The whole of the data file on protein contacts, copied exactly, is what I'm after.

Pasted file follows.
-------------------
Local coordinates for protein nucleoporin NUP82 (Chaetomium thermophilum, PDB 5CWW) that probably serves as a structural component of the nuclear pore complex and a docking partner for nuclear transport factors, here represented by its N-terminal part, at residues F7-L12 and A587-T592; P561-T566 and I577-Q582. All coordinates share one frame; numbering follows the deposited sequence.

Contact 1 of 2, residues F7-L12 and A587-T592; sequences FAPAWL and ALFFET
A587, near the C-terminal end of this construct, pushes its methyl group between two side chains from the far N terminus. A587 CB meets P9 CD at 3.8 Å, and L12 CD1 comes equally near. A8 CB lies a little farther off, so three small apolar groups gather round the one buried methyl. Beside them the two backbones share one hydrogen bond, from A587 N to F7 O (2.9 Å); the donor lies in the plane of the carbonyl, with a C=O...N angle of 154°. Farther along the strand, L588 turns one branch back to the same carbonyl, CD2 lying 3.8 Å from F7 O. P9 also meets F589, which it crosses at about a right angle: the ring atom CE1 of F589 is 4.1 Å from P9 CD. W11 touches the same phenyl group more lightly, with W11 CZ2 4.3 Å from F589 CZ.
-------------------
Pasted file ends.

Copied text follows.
Local coordinates for protein nucleoporin NUP82 (Chaetomium thermophilum, PDB 5CWW) that probably serves as a structural component of the nuclear pore complex and a docking partner for nuclear transport factors, here represented by its N-terminal part, at residues F7-L12 and A587-T592; P561-T566 and I577-Q582. All coordinates share one frame; numbering follows the deposited sequence.

Contact 1 of 2, residues F7-L12 and A587-T592; sequences FAPAWL and ALFFET
A587, near the C-terminal end of this construct, pushes its methyl group between two side chains from the far N terminus. A587 CB meets P9 CD at 3.8 Å, and L12 CD1 comes equally near. A8 CB lies a little farther off, so three small apolar groups gather round the one buried methyl. Beside them the two backbones share one hydrogen bond, from A587 N to F7 O (2.9 Å); the donor lies in the plane of the carbonyl, with a C=O...N angle of 154°. Farther along the strand, L588 turns one branch back to the same carbonyl, CD2 lying 3.8 Å from F7 O. P9 also meets F589, which it crosses at about a right angle: the ring atom CE1 of F589 is 4.1 Å from P9 CD. W11 touches the same phenyl group more lightly, with W11 CZ2 4.3 Å from F589 CZ.